When The Shondes released The Garden (Exotic Fever 2013), frontwoman Louisa Solomon said it was «an album about growing up,» and she had no idea how right she was. Rolling Stone's 4-star review dubbed it «Riot-grrrl furor, arena bombast and klezmer stomp,» while The Washington Post said: «Every time I've seen The Shondes, a hurricane has touched down. Violinist Elijah Oberman rocks his instrument like the world is ending. Louisa Solomon sings like her soul is leaping out of her mouth. Every time I wondered when the band would break big.» With this game-changing wave of critical praise, followed by a national tour with punk legends Against Me!, the scrappy, heart-on-their-sleeves New Yorkers were truly coming into their own, and they set right to work on their follow-up, Brighton (Exotic Fever 2016).
On this record we find the band delivering their signature power hooks, charming group harmonies, and clap-along breakdowns with a new ease and sophistication. It feels lighter, more confident, less forced; where they once fought for hope, willed anthems into being, they now sound effortlessly alive. This is in no small part due to the founding pair (best friends Oberman and Solomon) alighting on the right lineup. Drummer Alex Smith and guitarist Courtney Robbins were both recruited in 2015, with Robbins relocating from Tucson. There is an unmissable and even magical cohesion among the four, as though with this level of musicianship, a burden has lifted and the music can finally bloom into the satisfying, spirited pop-rock it always wanted to be. They have been described as «Bruce Springsteen-meets-Bikini Kill,» and on Brighton they add serious pop appeal to the formula that will have you punching your fist in the air despite yourself.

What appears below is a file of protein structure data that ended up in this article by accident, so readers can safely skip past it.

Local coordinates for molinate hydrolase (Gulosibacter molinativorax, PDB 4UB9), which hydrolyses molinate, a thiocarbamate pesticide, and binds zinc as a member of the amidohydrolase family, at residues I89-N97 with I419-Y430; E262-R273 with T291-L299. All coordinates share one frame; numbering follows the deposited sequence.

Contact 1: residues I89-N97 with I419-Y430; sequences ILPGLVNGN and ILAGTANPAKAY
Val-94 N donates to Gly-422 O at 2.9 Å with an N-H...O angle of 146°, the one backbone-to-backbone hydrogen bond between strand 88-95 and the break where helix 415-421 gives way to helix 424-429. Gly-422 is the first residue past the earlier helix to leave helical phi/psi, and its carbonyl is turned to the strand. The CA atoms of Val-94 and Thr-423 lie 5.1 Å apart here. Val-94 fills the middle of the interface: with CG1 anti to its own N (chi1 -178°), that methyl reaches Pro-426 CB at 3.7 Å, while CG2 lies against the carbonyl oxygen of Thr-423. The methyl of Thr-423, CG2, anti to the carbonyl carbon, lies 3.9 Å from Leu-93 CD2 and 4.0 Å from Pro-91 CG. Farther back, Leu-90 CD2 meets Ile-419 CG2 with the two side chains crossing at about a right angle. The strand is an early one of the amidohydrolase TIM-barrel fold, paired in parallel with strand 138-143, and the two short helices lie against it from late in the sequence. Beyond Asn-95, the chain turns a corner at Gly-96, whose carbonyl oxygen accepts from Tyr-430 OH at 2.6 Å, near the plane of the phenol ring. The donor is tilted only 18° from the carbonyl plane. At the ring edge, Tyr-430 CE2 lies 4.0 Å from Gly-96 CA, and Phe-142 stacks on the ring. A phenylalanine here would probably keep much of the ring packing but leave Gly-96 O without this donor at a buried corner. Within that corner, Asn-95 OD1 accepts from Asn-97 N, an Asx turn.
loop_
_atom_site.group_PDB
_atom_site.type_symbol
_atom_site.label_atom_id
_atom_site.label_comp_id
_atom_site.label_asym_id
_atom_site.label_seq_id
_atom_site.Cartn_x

Driving rhythms, pretty harmonies, and catchy riffs that will take you back to the 90's